Faces: The Sporting Life

The great outdoors calls, and these three answer.

Story by Barry Kaufman + Photography by Lisa Staff

It’s been said that the Lowcountry is a sporting paradise. We’re not sure who said it, but we certainly wouldn’t deign to argue with them. After all, this is a place where year-round pleasant temperatures allow for the pursuit of outdoor passions no matter what the calendar shows. This is a place of wide-open spaces, where meandering tidal creeks weave through marshes. Where rolling fields of freshly manicured grass stretch to the treeline without interruption.

The further afield you go, the more you see the Lowcountry’s bucolic splendor open up before you. And with that rustic beauty comes the outdoor sports that define them. Horseback riding. Fishing. Hunting. If it fills your lungs with fresh air and your veins with the excitement of the pursuit, you’ll find no finer place to pursue those passions than right here in the Lowcountry. Here are three locals who are living that outdoor life and loving every minute of it.


Alison Melton

High on Her horse

For Alison Melton, riding a horse isn’t just a hobby. In fact, it’s bigger than a passion.

For Alison Melton, it’s a release. It’s a few hours she can reduce her hectic, Type-A world to the simple act of bonding with her horse Trendy. She can feel the rush of wind, hear the stomp of hooves on grass and experience total freedom.

Ultimately, horseback riding has come to mean many things to this busy Realtor, wife and mom. But sometimes it boils down to one simple yet inflexible rule of the sport: No phones allowed.

“I’ve taken calls in the barn, but I’m not allowed to ride with my phone,” she said, adding, “Although sometimes it’s been in my pocket and, yes, I did get calls.”

The constant phone calls are a given. During the course of our interview she swiped away at least three incoming calls, taking one that was urgent. At its conclusion, she found an inbox stuffed with leads. It’s a frenzied pace of life that might seem at odds with the generally relaxed Lowcountry lifestyle, but it’s still worlds away from the life Melton once lived.

“Working on Wall Street… I had clients in Brazil and if no one showed up for a meeting I set up for them, they’d be calling and emailing me at 5:30 or 6 in the morning,” she said. Missing even one of those calls meant disaster, so Melton adapted to a life chained to her phone. Those blistering Wall Street years were also the only years of her life where Melton couldn’t be found on a saddle most days.

Her first ride, a trail ride through Yellowstone during a family vacation at age 9, was her awakening. “I just fell in love. That hour changed my life,” she said. “The rest of that trip all I wanted to do was ride.”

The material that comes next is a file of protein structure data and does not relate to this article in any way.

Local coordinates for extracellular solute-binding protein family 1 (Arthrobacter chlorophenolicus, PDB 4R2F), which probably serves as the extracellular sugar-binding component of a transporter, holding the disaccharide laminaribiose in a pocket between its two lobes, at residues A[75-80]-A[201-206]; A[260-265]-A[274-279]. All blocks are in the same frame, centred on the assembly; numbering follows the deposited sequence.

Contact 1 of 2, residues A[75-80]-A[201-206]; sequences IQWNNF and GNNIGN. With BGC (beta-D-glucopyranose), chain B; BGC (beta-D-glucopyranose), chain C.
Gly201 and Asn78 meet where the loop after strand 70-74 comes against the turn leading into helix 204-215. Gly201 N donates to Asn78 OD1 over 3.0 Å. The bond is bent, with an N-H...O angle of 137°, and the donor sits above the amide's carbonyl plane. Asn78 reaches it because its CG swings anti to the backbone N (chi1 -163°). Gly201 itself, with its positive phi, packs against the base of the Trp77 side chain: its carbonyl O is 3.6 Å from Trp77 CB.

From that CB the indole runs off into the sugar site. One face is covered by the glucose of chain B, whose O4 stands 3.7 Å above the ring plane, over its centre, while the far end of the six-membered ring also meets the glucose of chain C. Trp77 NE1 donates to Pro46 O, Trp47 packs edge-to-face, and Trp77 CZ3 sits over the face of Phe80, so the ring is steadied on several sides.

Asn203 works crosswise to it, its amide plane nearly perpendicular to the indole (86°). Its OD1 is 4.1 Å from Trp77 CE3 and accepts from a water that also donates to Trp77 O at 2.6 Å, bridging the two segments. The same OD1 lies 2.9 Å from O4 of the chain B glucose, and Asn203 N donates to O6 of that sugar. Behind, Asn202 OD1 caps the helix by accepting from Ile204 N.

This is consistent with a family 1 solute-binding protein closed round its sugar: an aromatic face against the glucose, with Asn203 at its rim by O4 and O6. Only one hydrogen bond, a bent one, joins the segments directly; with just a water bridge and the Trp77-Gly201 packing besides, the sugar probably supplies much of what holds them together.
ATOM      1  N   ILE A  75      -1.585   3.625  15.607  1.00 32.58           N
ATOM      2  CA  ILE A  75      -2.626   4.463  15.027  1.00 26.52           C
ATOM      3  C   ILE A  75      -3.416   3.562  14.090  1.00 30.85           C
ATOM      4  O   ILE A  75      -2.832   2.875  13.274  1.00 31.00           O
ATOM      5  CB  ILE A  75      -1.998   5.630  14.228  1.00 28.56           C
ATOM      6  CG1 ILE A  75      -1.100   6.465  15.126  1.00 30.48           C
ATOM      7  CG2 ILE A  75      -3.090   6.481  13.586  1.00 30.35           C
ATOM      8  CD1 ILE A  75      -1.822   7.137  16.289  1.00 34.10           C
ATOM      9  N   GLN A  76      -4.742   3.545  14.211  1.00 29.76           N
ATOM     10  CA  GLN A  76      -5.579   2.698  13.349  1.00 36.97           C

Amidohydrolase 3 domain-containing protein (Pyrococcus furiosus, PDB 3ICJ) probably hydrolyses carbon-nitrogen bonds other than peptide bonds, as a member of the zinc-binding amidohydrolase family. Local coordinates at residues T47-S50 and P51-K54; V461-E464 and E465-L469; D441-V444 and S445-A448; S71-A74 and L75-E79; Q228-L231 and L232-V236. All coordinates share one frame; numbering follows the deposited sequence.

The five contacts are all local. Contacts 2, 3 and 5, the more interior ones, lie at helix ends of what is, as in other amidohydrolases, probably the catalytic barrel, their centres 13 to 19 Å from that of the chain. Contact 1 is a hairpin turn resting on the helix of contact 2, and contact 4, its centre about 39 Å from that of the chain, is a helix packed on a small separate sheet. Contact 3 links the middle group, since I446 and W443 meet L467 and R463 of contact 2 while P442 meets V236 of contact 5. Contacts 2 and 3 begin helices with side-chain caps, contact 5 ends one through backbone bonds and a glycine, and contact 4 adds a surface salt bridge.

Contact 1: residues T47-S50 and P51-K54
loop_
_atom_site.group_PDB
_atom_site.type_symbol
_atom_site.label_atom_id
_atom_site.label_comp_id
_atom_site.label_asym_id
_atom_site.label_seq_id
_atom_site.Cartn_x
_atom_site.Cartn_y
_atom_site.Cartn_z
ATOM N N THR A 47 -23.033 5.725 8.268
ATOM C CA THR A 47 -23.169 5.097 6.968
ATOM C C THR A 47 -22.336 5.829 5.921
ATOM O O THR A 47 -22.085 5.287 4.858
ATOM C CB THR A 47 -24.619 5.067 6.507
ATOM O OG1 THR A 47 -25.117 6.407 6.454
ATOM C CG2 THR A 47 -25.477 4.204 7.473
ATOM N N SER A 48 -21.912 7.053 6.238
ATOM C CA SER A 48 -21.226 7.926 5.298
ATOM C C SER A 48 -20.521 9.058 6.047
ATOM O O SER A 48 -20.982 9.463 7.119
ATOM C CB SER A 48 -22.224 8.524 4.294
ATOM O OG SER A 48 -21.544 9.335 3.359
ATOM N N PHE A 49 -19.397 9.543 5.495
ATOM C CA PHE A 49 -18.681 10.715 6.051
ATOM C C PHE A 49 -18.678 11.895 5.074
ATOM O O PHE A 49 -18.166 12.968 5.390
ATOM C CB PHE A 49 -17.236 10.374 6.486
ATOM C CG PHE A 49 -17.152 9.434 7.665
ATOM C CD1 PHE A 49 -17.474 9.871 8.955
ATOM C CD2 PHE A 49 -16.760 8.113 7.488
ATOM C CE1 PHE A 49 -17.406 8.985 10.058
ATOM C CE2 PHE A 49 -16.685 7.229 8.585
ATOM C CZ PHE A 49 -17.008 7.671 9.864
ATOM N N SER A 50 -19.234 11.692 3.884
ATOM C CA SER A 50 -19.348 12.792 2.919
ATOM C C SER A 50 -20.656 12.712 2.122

From there, horses became her life. While other kids were running around getting into trouble, “I’d be at the barn on Friday nights with a group of friends. We’d ride; we’d clean tack; we’d muck stalls … that was our social life and I loved that feeling.”

It’s a social life she rediscovered after leaving Wall Street and discovering the joys of Lowcountry living. “Really it was here in the Lowcountry I was able to reignite this passion I had as a child,” she said. “The first thing I did when I moved here was I found horses. I called the barn at Rose Hill; I found a trainer; I walked up there ready to go. And through that, I met my best friends.”

Drawn by the allure of a simpler lifestyle for her and her family, Melton now finds her pace slowed from a gallop to a trot. She might be moving a little faster than the rest of us, but she’s still found she can be a Type A and pursue her passions.

“I still sit at the barn with a bunch of ladies and clean tack, hang out with horses and talk about everything under the sun,” she said. And while she does, the phone sits untouched in her pocket.


Fuzzy Davis

Hooked on fishing

If there is one name that has come to define the sport of fishing here in the Lowcountry, it is Captain Fuzzy Davis. For decades he has been one of the area’s most sought-after charter fishing captains, a vocal advocate for our local fisheries and holder of the South Carolina record for largest tarpon among his accolades.

Yes, Fuzzy Davis is a name everyone knows. Lesser known, perhaps, is Mark Davis, which is odd, since that’s his birth name.

“When Kim and I were married… the preacher got up to marry us and about five minutes before the service he says to me, ‘You know, I don’t know your real name,’” said Davis. “When I told him it was Mark, he just said, ‘Nope, we can’t use that.’ Everyone would have been asking, ‘Who’s Mark?’”